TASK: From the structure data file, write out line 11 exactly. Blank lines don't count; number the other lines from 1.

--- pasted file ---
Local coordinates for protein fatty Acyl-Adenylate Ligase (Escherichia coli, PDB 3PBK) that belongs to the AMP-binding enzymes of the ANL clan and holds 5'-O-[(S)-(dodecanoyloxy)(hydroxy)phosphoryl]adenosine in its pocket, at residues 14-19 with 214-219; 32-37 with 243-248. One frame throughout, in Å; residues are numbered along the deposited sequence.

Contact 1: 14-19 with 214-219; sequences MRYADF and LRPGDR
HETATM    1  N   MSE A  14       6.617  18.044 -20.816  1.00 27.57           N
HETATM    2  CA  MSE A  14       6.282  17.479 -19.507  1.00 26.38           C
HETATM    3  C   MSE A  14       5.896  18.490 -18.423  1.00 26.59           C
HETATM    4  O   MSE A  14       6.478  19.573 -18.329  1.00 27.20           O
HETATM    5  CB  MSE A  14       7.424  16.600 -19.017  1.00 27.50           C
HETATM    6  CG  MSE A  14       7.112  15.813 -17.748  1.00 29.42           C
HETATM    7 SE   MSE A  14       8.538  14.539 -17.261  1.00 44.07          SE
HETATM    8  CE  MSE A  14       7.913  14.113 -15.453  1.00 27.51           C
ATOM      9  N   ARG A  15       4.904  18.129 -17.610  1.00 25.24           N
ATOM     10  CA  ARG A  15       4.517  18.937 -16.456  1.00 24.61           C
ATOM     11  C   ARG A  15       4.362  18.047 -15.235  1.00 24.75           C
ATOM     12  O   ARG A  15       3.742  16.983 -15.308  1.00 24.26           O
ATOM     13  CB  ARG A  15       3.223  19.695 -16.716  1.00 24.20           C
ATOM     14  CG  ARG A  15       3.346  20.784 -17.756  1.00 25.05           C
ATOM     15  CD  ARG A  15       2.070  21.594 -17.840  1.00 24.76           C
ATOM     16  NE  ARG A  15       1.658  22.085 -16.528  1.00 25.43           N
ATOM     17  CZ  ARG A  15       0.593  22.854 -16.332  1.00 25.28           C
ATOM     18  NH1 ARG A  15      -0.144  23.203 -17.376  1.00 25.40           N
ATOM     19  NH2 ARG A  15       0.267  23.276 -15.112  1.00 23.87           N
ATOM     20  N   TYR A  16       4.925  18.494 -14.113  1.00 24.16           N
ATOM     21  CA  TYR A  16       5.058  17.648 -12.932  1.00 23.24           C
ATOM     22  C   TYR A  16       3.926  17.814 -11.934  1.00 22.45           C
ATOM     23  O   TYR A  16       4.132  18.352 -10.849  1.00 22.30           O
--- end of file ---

ATOM      9  N   ARG A  15       4.904  18.129 -17.610  1.00 25.24           N